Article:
Rapid, Minimally-invasive Voluntary Adult Male Circumcision
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|ClinicalTrials.gov Identifier: NCT01998360|
Recruitment Status : Completed
First Posted : November 28, 2013
Results First Posted : January 15, 2014
Last Update Posted : December 14, 2015
|Condition or disease||Intervention/treatment||Phase|
|Circumcision||Procedure: Surgical Control Procedure: Unicirc with tissue adhesive||Not Applicable|
Voluntary medical male circumcision (VMMC) is a priority preventive intervention for HIV transmission. Currently, the most widely used VMMC technique in South Africa is open surgical circumcision.
According to the Framework for Clinical Evaluation of Devices for Adult Male Circumcision (WHO, 2011): "WHO and other health authorities wish to identify one or more devices that (a) would make the VMMC safer, easier, and quicker; (b) would have more rapid healing than current methods and/or might entail less risk of HIV transmission in the post-operative period; (c) could be performed safely by health-care providers with a minimal level of training; and (d) would be cost-effective compared to standard surgical methods for male circumcision scale up."
This quasi-experimental compares the open surgical technique to an alternative minimally-invasive technique using the disposable Unicirc device with tissue adhesive. The controls come from a separate randomized controlled trial (Unicirc 001) that was conducted just prior to the Unicirc 002 case series of 50 subjects. The investigators postulate that VMMC using the Unicirc device meets WHO criteria for the ideal method to scale up: it is an easier technique to learn and perform, requires less intraoperative time, is safer for both surgeons and patients, heals quicker, and is more cost effective than other currently available techniques. The disposable nature of the device is an immense advantage as it eliminates the need to sterilize and can therefore be used in resource-limited settings. It also reduces the chances of infection caused by contaminated instruments.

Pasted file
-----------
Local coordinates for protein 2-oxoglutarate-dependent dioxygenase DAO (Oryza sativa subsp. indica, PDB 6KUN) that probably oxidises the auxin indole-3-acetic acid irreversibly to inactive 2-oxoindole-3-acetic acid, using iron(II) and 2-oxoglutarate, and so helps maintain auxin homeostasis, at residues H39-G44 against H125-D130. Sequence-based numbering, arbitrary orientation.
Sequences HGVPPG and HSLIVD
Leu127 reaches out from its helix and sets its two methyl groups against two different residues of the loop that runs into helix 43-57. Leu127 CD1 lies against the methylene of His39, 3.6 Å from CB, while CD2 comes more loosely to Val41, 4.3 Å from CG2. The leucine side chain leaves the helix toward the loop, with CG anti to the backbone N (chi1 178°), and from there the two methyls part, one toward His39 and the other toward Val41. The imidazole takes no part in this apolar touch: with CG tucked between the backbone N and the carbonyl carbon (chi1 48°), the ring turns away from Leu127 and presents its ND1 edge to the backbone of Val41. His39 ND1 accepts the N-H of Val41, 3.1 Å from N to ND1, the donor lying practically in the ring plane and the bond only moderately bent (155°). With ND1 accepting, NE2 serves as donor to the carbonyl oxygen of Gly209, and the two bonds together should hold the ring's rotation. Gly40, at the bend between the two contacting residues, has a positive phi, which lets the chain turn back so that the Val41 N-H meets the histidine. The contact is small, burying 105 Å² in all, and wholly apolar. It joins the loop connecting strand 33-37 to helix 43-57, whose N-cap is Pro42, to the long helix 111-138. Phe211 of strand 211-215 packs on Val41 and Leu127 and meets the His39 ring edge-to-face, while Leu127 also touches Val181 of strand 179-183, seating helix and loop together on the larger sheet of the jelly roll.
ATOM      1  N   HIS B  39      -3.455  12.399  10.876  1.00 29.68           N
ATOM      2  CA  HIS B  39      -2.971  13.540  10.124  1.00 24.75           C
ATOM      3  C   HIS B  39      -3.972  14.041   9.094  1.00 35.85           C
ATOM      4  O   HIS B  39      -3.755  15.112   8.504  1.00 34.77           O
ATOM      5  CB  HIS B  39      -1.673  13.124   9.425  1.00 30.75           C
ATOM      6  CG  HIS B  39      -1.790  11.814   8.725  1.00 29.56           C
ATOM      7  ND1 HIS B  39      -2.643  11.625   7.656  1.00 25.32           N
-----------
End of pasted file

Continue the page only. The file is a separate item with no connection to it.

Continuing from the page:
|Study Type :||Interventional (Clinical Trial)|
|Actual Enrollment :||100 participants|
|Intervention Model:||Parallel Assignment|
|Masking:||None (Open Label)|
|Official Title:||Rapid, Minimally-invasive Voluntary Adult Male Circumcision: a Quasi-experimental Study|
|Study Start Date :||October 2013|
|Actual Primary Completion Date :||October 2013|
|Actual Study Completion Date :||October 2013|
Experimental: Unicirc with tissue adhesive
Excision of foreskin with Unicirc device and sealing wound with tissue adhesive
Procedure: Unicirc with tissue adhesive
Excision of foreskin with Unicirc device and wound sealing with tissue adhesive
Active Comparator: Surgical control
Surgical circumcision using forceps guided, dorsal slit, or sleeve method
Procedure: Surgical Control
The study is quasi-experimental, because the open surgical controls are not contemporaneous. They were performed at the same center as part of Unicirc 001 trial with the same conditions as the subsequent 50 Unicirc circumcisions.
- Intraoperative Duration [ Time Frame: 1 hour ]The number of minutes required to perform the surgical procedure
- Number of Participants With Adverse Events [ Time Frame: 1 month ]Bleeding, hematoma, infection and other rare adverse events
- Blood Loss [ Time Frame: During procedure (up to 1 hour) ]Number of ml of blood lost during the procedure, as assessed by the surgeon
- Number of Participants With Complete Epithelialization (Completely Healed) at 4 Weeks [ Time Frame: 1 month ]The number of participants with complete epithelialization (completely healed) at 4 weeks
- Cosmetic Result [ Time Frame: 6 weeks ]
Regular: scar line straight without any irregularity
Irregular: Some irregularity to scar line
Scalloped: wavy appearane to scar line
To learn more about this study, you or your doctor may contact the study research staff using the contact information provided by the sponsor.
Please refer to this study by its ClinicalTrials.gov identifier (NCT number): NCT01998360
|Simunye Primary Healthcare|
|Mitchells Plain, Western Cape, South Africa|
|Study Director:||Norman Goldstuck, MB ChB||Simunye Primary Health Care|